Ipswich shopkeeper given community order for selling unsafe, counterfeit cigarettes
- Credit: PA
A shopkeeper has pleaded guilty to selling unsafe, counterfeit cigarettes from his Ipswich store.
Ahmed Kakl, of Yeoman Close, Ipswich, admitted seven offences along with identical charges on behalf of his company Kakl Limited, of Compair Crescent, when he appeared before the town’s magistrates.
The 33-year-old was sentenced to a 12-month community order with 180 hours’ unpaid work and must pay £3,841 in costs.
The offences related to 170 packets of counterfeit cigarettes and a pouch of hand rolling tobacco.
Prosecutor Nigel Inniss said Kakl had run a shop called Cost Price from May 2014.
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The business had a turnover of £300 to £400 a day.
Suffolk Trading Standards began an investigation after receiving a complaint about the selling of illicit tobacco from the premises in July 2015.
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A further complaint was received in October last year.
The court was told Kakl, who listened to proceedings through a Kurdish interpreter, had told officers he had only been selling illegal tobacco for seven months.
However, Mr Inniss said HM Revenue and Customs had indicated it might have been over a longer period.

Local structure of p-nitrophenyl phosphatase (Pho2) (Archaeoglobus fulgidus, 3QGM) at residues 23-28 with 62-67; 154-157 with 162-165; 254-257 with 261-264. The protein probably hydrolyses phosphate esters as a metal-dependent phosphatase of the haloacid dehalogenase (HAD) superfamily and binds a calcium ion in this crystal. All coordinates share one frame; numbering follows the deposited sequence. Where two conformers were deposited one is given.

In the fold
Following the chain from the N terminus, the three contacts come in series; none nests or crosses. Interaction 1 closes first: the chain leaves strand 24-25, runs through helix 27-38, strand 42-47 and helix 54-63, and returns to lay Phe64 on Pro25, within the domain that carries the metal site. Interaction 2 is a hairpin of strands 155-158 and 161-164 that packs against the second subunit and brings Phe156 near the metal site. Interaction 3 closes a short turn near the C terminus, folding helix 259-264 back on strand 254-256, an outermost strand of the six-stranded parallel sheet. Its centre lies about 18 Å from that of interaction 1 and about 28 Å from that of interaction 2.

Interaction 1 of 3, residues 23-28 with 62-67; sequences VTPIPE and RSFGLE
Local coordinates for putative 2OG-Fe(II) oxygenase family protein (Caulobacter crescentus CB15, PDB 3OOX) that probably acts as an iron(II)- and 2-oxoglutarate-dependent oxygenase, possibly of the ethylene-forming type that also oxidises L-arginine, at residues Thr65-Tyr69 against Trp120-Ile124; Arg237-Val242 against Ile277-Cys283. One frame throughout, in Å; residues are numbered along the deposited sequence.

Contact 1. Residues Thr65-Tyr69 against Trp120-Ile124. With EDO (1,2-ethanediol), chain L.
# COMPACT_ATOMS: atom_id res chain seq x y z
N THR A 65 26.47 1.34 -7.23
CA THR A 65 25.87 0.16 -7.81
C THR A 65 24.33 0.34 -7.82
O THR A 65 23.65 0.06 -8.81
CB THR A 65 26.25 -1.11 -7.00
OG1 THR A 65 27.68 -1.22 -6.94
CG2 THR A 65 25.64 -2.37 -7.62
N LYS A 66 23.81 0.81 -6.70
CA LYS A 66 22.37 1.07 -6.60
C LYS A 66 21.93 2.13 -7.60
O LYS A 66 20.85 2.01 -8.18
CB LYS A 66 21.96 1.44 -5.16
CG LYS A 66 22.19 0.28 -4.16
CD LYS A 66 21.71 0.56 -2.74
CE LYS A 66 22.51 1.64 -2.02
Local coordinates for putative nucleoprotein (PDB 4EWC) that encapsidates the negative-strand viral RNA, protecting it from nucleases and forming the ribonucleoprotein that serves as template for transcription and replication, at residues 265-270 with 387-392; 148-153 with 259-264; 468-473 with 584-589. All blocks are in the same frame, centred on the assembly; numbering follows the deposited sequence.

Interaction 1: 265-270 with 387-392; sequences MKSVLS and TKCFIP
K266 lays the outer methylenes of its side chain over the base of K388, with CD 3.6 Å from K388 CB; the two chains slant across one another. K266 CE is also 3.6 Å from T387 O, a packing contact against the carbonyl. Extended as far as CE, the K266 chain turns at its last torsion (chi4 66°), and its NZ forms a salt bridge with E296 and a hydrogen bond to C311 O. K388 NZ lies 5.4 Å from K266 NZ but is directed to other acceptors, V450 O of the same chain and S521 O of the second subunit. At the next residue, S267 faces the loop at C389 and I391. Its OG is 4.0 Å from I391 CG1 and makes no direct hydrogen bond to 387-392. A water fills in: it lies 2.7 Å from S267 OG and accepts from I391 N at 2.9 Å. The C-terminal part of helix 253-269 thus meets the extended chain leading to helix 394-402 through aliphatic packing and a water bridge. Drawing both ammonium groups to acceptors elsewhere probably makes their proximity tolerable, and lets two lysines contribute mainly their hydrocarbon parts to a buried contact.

The safety offences related to cigarettes which burned in a certain way and did not extinguish themselves.
Health warnings were not present on the packets or on the hand-rolling tobacco.
Magistrates heard Kakl was selling the cigarettes for £3.50 a pack and making 50p to a £1 profit on each.
The father-of-two bought them from someone in a car who came to his shop or when he met them at Ipswich railway station.
Dino Barricella, representing Kakl, said: “It is quite apparent there has been an element of naivety here in the sense that I think he was totally clueless to the safety regulations.
“He bought these items knowing they were cheap and believing they were counterfeit.
“I think there is a difference that needs to be born in mind between those who purposely go out and do it on a large-scale operation and purposely flout the regulations, and this case.”
Mr Barricella said his client had bought the cigarettes to “make a quick buck”.
He said Kakl had run his company – which has now ceased trading - for less than two years.
Mr Barricella concluded by saying: “He has been foolish and he is the first to accept that.”
In addition to the community order and costs, Kakl must also pay £60 to the victims’ fund.